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Leonardo’s Adoration of the Magi returns to Uffizi after restoration

Florence museum’s 2017 programme also includes exhibition tracing Eisenstein's interest in Renaissance art

by Hannah McGivern  |  22 February 2017
Leonardo’s Adoration of the Magi returns to Uffizi after restoration
After a six-year restoration, Leonardo da Vinci's The Adoration of the Magi (1481, shown here before conservation) will be unveiled at the end of March (Image: courtesy of Gallerie degli Uffizi)
A newly restored Leonardo da Vinci panel painting, works rescued from central Italy’s earthquake zone and Renaissance-inspired drawings by the Russian film director Sergei Eisenstein are on the eclectic list of exhibitions coming to Florence’s Gallerie degli Uffizi this year. The prestigious museum, which is best known for its crowd-pulling collection of masterpieces by the likes of Botticelli, Raphael and Titian, is “beefing up” its programme with more temporary shows during the low tourist season, says its director Eike Schmidt in a statement.
 
After six years under restoration at the Opificio delle Pietre Dure conservation centre, Leonardo’s Adoration of the Magi is returning to the Uffizi at the end of March in Leonardo da Vinci’s Magic Cosmos: the Adoration of the Magi Restored (28 March-24 September). At more than two metres square, the early panel painting is the largest surviving example of this type of work by the Tuscan master. Commissioned as an altarpiece by the monks of the church of San Donato a Scopeto in 1481, the work was left unfinished when Leonardo moved to the court of Milan the following year. It passed into the hands of the ruling Medici family, who established their then-private museum at the Uffizi a century later. The work will now go back on show to the public alongside the Adoration of the Magi (1496) by Filippino Lippi—the painting the monks eventually commissioned to replace Leonardo’s.
 
Salvaged art of a different kind is the subject of an exhibition in support of recovery efforts in Italy’s Marche region, which was hit by severe earthquakes last August and October. In collaboration with the local authorities, the Uffizi will display works from the Middle Ages to the 18th century that have been rescued from the damaged churches, monuments and museums of the Ascoli Piceno, Fermo and Macerata provinces (We Must Make Haste! Marche 2016-17: Treasures Rescued and Treasures Still to Rescue, 28 March-30 July). The proceeds from ticket sales will help fund the reconstruction of cultural heritage in the earthquake zone—which could cost the country as much as €3bn, according to a recent report by Italy’s Civil Protection Agency.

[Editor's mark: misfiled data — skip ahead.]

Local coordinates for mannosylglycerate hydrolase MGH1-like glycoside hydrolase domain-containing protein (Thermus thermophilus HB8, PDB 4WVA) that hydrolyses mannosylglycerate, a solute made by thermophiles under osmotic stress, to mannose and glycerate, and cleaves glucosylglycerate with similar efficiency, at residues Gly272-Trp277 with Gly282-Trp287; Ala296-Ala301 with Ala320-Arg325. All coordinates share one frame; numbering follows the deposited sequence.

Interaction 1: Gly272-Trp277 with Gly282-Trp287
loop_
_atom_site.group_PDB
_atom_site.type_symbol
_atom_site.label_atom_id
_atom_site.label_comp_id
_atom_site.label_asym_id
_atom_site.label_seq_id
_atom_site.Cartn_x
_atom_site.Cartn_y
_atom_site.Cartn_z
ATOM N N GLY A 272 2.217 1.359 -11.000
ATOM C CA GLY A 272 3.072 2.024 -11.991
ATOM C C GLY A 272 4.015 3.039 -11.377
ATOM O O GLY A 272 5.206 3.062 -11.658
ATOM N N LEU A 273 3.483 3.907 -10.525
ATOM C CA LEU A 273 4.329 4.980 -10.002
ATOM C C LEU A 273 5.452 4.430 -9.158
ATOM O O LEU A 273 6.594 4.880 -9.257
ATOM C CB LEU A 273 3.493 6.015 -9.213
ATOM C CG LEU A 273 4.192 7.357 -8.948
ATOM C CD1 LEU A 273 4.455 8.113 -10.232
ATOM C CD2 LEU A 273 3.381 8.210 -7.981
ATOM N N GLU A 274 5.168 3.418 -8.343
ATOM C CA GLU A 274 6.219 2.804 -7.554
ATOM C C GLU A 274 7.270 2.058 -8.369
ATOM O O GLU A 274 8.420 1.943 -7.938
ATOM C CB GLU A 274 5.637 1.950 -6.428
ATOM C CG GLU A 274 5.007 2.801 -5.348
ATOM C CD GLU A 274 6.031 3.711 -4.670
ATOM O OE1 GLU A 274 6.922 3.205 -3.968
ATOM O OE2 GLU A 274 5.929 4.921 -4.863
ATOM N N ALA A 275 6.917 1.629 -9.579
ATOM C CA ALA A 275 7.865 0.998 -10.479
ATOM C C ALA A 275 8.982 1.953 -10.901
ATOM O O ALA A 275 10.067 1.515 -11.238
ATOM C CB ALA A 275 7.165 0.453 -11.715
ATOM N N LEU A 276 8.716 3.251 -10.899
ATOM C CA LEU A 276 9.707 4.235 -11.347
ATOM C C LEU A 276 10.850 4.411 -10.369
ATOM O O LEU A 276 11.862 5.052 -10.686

Schmidt says the museum will end the year with a trio of shows focusing on “three true revolutionaries” with links to the Uffizi collection: the religious reformer Martin Luther, who was immortalised by Lucas Cranach the Elder and his workshop; Leopoldo de’ Medici, the cardinal and avid collector whose art the Uffizi still maintains; and, most surprisingly, Eisenstein. Co-organised with the Pushkin State Museum of Fine Arts in Moscow and the Cineteca Comunale di Bologna, Eisenstein: the Image Revolution (7 November-7 January 2018) traces the pioneering Soviet film-maker’s “narrative revolution” back to his interest in Italian Renaissance art. “It is important to us not to have random contemporary shows but [to open] a new perspective on the historical works that people see in the Uffizi,” Schmidt tells The Art Newspaper.

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